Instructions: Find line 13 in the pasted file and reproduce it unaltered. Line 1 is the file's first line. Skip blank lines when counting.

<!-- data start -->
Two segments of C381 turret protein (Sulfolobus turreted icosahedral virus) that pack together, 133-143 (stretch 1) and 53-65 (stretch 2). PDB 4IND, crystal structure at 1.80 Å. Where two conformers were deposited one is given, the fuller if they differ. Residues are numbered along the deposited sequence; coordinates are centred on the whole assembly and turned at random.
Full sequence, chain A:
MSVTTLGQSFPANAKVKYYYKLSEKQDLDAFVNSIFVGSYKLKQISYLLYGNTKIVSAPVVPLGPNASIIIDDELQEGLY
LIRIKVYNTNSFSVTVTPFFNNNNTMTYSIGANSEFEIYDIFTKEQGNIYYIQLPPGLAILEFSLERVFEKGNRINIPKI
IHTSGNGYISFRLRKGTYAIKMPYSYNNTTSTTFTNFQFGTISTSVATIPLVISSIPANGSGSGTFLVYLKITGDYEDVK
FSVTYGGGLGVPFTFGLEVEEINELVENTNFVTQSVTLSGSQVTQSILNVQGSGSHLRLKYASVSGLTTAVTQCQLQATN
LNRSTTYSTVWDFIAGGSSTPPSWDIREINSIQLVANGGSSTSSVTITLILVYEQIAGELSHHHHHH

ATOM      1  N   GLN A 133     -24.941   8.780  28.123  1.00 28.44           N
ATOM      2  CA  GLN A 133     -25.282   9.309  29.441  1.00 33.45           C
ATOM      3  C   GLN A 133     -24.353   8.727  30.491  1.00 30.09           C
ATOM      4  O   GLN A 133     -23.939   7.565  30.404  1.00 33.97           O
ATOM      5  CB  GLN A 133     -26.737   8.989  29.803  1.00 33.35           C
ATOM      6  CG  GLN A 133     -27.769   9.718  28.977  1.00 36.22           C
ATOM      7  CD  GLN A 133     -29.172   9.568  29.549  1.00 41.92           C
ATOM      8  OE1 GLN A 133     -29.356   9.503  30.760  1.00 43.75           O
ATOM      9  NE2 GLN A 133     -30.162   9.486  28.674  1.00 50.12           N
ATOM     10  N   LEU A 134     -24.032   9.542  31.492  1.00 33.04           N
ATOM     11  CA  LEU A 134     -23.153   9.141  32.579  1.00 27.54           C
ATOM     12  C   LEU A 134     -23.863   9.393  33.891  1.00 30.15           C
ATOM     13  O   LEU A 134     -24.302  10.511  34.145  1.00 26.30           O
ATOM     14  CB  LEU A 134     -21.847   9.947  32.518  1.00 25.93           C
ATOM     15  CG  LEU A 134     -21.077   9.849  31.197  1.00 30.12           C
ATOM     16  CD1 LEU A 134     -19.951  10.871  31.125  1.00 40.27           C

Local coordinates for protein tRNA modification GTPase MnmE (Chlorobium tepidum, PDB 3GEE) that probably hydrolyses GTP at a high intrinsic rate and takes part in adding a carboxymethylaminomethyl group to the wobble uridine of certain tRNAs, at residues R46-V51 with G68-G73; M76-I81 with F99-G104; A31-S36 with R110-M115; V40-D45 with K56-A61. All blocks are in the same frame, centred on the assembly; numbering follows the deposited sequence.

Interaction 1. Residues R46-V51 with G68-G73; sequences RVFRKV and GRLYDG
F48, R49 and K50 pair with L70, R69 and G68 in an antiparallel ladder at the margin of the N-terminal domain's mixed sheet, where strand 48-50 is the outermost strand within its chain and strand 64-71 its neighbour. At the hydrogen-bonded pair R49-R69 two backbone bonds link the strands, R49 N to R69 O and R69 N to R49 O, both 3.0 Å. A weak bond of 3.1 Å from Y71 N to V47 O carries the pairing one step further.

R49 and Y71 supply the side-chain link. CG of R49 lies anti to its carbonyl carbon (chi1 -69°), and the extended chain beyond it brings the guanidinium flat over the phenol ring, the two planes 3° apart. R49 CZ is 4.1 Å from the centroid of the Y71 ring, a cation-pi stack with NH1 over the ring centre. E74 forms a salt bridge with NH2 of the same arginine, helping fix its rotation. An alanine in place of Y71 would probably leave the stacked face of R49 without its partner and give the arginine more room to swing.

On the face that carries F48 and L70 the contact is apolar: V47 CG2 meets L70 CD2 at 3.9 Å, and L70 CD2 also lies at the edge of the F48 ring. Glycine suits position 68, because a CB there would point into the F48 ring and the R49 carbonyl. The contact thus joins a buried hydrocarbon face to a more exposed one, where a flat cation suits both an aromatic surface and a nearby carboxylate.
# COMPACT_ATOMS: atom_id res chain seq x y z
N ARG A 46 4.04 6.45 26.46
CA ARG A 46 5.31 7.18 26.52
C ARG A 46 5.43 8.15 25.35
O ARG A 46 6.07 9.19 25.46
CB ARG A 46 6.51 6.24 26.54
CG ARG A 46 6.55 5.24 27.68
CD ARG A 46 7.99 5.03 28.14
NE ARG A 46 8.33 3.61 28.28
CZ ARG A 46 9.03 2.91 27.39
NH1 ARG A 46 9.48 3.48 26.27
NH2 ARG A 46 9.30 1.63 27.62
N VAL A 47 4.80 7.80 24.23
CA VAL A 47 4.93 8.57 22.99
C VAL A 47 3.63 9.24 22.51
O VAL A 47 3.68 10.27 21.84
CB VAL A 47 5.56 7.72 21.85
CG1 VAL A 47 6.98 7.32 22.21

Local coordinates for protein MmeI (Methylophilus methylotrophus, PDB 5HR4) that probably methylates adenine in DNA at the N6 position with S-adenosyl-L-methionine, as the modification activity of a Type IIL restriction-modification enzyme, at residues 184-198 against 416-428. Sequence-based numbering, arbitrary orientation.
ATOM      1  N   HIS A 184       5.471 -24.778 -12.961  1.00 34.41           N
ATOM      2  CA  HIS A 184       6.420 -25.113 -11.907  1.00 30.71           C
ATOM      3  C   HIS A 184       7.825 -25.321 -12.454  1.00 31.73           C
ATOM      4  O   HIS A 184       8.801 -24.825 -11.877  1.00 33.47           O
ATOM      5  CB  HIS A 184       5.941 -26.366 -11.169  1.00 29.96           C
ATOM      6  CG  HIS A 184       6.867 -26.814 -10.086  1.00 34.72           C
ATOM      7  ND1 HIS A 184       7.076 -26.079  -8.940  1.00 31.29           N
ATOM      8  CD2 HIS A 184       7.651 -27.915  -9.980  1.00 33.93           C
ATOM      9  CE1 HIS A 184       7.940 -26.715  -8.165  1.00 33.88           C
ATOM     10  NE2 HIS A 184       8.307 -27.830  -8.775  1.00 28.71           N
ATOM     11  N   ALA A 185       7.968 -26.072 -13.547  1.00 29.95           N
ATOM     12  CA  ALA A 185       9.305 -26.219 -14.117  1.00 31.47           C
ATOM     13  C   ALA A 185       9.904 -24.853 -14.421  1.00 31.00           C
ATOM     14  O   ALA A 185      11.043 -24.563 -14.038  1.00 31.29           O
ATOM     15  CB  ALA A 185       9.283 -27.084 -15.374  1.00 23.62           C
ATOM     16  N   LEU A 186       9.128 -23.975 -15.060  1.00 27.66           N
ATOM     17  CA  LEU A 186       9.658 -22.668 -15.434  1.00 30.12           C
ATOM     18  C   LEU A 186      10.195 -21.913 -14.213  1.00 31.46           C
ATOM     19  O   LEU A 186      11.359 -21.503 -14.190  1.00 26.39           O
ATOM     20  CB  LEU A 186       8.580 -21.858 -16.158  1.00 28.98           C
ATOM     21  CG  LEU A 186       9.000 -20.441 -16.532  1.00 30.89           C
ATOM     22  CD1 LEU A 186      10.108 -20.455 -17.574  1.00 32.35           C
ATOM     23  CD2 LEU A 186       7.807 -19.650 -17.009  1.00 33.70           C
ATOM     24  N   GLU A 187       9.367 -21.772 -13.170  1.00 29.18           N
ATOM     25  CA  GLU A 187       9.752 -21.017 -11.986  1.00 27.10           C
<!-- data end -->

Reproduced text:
ATOM      6  CG  GLN A 133     -27.769   9.718  28.977  1.00 36.22           C